Back in November, before the high school basketball season started, recruiting analyst Rick Lewis thought West Charlotte’s Patrick Williams was on the verge of becoming the best player in the state.
Lewis’ company, the Phenom Hoop Report, ranked Williams No. 2 in the North Carolina class of 2019 behind Wendell Moore of Concord Cox Mill. Moore, a McDonald’s All-American, is a top-25 national recruit who has signed with Duke.
But after watching Williams lead his team to its first state championship appearance in seven years, Lewis said he believes the West Charlotte star and Florida State recruit has reached the top spot.
“We’ve had Wendell at No. 1 and I’ve always said, long-term, Patrick will be a better prospect,” Lewis said. “With what he’s done, carrying his team to a state championship, that probably pushes him over the edge.”
Sign Up and Save
Get six months of free digital access to The News & Observer
Lewis said what makes Williams special is his versatility. He’s 6-foot-8, 215 pounds and can play all five positions, from guard to center. Williams played guard growing up. When he arrived at West Charlotte as a freshman, he was 6-foot tall.
By his sophomore year, Williams was 6-4. Last summer, he reached 6-8. Those guard skills, though, never left him. As he got used to his new length, Williams shot up more than 40 spots on most national recruiting rankings last summer, landing in the top 40 of most.
Lewis thinks that’s still too low.
“He’s a top-20 kid,” Lewis said, “without a doubt. There’s not many guys in the country with the versatility he has. I just don’t know of many players in the country who can play on both ends of the court the way he does.”
The thing that’s beginning to raise Williams’ profile now is he’s beginning to play harder.
As a junior, he averaged 21 points and seven rebounds. This season, he’s averaging 22.1 points, nine rebounds, three assists, three blocks and two steals. But it’s not just the numbers, which are subtly better.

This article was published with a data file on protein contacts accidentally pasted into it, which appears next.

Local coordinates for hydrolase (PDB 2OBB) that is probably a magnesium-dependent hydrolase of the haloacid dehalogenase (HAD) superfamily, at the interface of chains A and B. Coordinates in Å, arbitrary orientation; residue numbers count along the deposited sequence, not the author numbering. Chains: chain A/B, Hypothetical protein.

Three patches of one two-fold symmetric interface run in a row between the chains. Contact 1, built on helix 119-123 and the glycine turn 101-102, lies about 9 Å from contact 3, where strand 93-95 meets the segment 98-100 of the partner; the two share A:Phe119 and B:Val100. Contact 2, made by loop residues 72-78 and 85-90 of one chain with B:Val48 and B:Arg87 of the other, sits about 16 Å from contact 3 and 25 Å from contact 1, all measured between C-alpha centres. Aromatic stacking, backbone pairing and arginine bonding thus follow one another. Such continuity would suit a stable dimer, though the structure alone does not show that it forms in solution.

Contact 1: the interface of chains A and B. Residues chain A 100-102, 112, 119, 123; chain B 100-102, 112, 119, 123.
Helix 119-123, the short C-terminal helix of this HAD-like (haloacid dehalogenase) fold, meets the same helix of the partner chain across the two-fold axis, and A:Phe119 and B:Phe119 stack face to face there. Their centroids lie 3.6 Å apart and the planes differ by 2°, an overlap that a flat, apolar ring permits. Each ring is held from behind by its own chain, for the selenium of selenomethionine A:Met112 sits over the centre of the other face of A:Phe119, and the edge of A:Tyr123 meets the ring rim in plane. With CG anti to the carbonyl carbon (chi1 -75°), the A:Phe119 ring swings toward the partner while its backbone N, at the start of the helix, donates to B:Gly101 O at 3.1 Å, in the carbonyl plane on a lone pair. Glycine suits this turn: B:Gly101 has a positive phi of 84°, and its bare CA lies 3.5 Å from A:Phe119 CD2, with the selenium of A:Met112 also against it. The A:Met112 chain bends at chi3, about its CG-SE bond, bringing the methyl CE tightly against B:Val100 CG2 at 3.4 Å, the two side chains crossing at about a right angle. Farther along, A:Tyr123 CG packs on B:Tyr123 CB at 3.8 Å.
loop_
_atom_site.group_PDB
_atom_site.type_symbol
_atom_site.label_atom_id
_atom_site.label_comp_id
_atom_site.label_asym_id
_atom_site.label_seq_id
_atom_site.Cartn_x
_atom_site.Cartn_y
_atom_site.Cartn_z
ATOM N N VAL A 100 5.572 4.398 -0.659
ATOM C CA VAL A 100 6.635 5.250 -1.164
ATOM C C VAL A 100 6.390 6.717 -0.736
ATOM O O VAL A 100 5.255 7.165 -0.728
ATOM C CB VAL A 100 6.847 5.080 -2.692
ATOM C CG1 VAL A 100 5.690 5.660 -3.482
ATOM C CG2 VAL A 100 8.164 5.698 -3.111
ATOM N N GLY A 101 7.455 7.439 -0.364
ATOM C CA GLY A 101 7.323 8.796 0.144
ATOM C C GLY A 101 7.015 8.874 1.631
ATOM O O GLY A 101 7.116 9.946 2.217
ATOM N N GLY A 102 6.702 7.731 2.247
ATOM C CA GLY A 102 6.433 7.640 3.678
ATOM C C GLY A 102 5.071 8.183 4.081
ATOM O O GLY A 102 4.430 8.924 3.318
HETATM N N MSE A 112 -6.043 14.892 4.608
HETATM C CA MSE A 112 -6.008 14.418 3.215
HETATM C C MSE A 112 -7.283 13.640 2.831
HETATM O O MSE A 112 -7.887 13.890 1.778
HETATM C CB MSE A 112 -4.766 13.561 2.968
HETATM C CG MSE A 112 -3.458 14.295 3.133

It’s the way he’ s playing.
“I felt like it was a switch that had to be turned on,” Williams said. “Everybody was saying I had to be more aggressive, I had to be more assertive. I’m not sure where it came from, but I just feel like I’m aggressive now. And I can still do better.”
Saturday, Williams will play his final game with West Charlotte. The Lions (25-6) will be an underdog in the N.C. 4A final against Winterville’s South Central High (29-1), which is ranked No. 6 nationally.
Williams is confident his team can win its first N.C. High School Athletic Association state championship since 2011 and its sixth overall.
“I know it’s going to happen now,” he said. “I can smell it. I can smell the (state championship) ring. It makes me want it even more.”
Williams said he and the Lions are not concerning themselves with who the favorite is or who is nationally ranked. This is one game, he said, 32 minutes for everything.
“At this point,” he said, “everybody’s even. Everybody can lose, anybody can win.”
And Williams knows that to reach his ultimate goal, at least his ultimate goal in high school, he’s got to lead the Lions to a title.
“Everybody from alumni, to teachers, to supporters have been telling us that West Charlotte basketball is getting back to where it used to be,” he said. “That was a goal of mine when I first came here as a ninth-grader. There were tough times, tough years, when we lost early (in the playoffs), but I always knew, next year, I could come back and do better.
“Ten years from now, I want to be able to look back and say ‘Patrick was the best to come through West Charlotte,’ and I know in order to be the best, you’ve got to win a state championship. You can not win a state championship and try to be the best.”